Steph Willems

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  • R Henry R Henry on Aug 13, 2020

    Beyond the issue of vehicle age and design is the MIND of the teen driver. I am deeply grateful to a friend who encouraged my son and I to jointly attend the BRAKES teen driving school. The website is here: https://putonthebrakes.org/ The program was created by a pro drag racer whose two sons perished in an auto crash while he was on tour. The half-day class is all about KEEPING IT REAL. The first half of the class is videos and discussion. The second half is outside--in REAL CARS donated by Kia. With racing drivers as guides, we (teen drivers AND the parents!) learned how to control skids, panic brake, etc. My son is now 21, and survived his teen driving years without issue. I am very thankful for the BRAKES program, and recommend it without heisitation to ALL FAMILIES WITH TEEN DRIVERS!!!

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    • Old_WRX Old_WRX on Aug 15, 2020

      Lately I've been watching a lot of car crash videos in youtube. I have noticed that they really seem to help with defensive driving. You get to see a great variety of scenarios that can lead to an accident. (And, yes, before someone chimes in about the morbid fascination that probably got me started watching accident videos, I will say that I started watching them out of morbid interest -- just like any good red-blooded American. The includes you: Lie2me. I hope this will save you from aggravating your carpal tunnel syndrome typing out some snide response;) )

  • DenverMike DenverMike on Aug 13, 2020

    The kids that were given air-cooled VWs, especially girls, or it's all they could afford, are better drivers throughout their lives, if they didn't die in a crash before they could get a real car.

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    • Old_WRX Old_WRX on Aug 15, 2020

      Neighbor kid up the street, a friend of my older brother, had a bug (a 1960's air-cooled one) that he had hopped up. Unfortunately, he was involved in bad accident. It took quite a bit of surgery to rebuild his face. He was never an overly bright guy, but after the accident he was even less so. Those old bugs were rolling death traps. I remember many times in the sixties seeing wrecked cars with a bulge in the windshield in front of the driver. Heard stories about people having holes punched in the skull with the old metal knobs sticking way out of the dash. People used to die in 25 mph accidents. Modern cars are vastly safer in an accident.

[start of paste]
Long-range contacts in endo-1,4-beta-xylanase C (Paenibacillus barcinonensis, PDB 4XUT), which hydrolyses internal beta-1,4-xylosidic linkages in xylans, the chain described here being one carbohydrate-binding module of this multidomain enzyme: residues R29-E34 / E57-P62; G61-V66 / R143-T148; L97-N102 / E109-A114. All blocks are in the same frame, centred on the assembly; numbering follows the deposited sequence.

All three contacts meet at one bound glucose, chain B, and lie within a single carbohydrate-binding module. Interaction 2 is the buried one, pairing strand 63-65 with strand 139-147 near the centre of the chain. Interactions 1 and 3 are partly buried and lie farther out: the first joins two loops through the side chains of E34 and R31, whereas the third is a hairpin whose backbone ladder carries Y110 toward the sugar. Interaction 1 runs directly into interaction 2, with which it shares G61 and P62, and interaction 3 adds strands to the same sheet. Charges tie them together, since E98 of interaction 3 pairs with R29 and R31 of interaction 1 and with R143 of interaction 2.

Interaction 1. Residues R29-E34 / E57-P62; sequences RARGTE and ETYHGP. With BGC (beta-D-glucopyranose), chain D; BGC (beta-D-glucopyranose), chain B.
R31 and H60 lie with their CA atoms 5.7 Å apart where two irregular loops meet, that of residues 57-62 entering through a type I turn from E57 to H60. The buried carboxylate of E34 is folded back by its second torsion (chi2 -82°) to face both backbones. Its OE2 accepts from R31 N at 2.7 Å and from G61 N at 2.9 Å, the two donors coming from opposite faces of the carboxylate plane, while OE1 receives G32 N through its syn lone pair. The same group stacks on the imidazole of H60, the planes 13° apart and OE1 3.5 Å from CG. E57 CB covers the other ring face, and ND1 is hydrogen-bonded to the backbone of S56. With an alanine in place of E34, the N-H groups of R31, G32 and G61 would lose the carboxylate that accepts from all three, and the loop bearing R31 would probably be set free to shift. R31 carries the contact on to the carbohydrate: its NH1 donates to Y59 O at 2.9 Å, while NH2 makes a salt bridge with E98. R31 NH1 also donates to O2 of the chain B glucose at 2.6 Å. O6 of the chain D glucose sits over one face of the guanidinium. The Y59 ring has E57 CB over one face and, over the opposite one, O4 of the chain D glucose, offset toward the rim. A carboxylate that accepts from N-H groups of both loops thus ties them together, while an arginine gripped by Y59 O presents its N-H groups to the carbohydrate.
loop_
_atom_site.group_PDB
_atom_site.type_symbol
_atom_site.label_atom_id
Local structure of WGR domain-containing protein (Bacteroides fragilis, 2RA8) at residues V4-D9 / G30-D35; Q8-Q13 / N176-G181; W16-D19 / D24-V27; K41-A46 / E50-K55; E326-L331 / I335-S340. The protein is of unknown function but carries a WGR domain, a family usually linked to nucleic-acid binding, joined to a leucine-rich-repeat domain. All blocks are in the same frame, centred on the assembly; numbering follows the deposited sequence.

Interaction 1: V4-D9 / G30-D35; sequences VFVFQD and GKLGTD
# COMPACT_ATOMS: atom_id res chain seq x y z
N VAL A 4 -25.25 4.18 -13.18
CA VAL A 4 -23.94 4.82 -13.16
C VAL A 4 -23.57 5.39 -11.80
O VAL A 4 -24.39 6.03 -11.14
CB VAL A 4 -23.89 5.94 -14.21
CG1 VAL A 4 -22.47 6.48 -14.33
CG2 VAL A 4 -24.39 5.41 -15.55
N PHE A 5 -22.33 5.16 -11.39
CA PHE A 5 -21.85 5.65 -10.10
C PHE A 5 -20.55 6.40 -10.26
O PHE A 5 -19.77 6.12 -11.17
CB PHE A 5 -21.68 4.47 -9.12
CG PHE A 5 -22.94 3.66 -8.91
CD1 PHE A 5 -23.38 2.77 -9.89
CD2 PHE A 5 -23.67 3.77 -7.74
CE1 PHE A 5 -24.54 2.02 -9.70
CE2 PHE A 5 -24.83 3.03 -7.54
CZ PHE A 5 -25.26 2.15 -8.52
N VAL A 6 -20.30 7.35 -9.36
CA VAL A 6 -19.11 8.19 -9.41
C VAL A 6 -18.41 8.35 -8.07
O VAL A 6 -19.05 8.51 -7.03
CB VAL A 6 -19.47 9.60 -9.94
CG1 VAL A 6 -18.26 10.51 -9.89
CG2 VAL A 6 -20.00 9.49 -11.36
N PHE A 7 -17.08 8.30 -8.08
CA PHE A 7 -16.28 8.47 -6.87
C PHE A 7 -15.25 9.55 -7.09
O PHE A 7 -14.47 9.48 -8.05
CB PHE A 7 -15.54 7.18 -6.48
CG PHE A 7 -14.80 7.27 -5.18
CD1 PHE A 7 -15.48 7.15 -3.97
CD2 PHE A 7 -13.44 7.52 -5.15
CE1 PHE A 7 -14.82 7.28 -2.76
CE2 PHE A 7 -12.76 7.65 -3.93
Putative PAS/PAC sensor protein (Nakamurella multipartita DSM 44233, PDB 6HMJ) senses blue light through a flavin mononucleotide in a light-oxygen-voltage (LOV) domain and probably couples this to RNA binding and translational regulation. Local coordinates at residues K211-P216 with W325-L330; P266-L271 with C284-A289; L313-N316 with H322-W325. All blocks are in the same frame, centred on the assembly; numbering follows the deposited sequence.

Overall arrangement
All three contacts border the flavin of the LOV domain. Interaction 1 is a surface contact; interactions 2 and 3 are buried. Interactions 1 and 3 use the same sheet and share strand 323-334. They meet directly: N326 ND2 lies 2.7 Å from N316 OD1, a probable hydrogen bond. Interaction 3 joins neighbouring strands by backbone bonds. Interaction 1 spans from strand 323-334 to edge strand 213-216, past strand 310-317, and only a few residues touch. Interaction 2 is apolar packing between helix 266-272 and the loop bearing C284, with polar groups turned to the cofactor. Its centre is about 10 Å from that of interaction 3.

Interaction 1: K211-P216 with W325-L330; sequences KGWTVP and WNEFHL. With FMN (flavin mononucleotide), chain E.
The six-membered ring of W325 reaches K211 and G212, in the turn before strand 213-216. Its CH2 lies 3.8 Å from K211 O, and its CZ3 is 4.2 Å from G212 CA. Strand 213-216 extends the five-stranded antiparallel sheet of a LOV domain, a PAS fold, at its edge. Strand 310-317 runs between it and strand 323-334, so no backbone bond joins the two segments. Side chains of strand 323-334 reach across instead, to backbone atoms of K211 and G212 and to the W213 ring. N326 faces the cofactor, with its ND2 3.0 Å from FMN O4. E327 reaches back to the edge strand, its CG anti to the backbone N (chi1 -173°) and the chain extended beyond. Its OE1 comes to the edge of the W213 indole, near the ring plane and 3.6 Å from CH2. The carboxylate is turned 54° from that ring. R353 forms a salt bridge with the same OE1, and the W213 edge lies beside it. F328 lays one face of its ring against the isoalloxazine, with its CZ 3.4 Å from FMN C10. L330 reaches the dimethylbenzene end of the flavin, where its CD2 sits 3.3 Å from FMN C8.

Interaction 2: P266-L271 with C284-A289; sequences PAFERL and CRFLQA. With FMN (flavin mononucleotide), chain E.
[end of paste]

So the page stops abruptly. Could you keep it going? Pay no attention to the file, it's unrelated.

• M B When the NorthStar happened, it was a part of GM's "rebuilding" of the Cadillac brand. Money to finance it was shuffled from Oldsmobile, which resulted in Olds having to only facelift its products, which BEGAN its slide down the mountain. Olds stagnated in product and appearances.First time I looked at the GM Parts illustration of a NorthStar V-8, I was impressed AND immediately saw the many things that were expensive, costly to produce, and could have been done less expensively. I saw it as an expensive disaster getting ready to happen. Way too much over-kill for the typical Cadillac owner of the time.Even so, there were a few areas where cost-cutting seemed to exist. The production gasket/seal between the main bearing plate and the block was not substantial enough to prevent seeps. At the time, about $1500.00 to fix.In many ways, the NS engine was designed to make far more power than it did. I ran across an article on a man who was building kits to put the NS in Chevy S-10 pickups. With his home-built 4bbl intake and a 600cfm Holley 4bbl, suddenly . . . 400 horsepower resulted. Seems the low hood line resulted in manifolding compromises which decreased the production power levels.GM was seeking to out-do its foreign competitors with the NS design and execution. In many ways they did, just that FEW people noticed.
  • Redapple2 Do Hybrids and be done with it.
  • Redapple2 Panamera = road porn.
  • Akear What an absurd strategy. They are basically giving up after all these years. When a company drinks the EV hemlock failure is just around the corner.
  • Graham The answer to a question that shouldn't have been asked LOL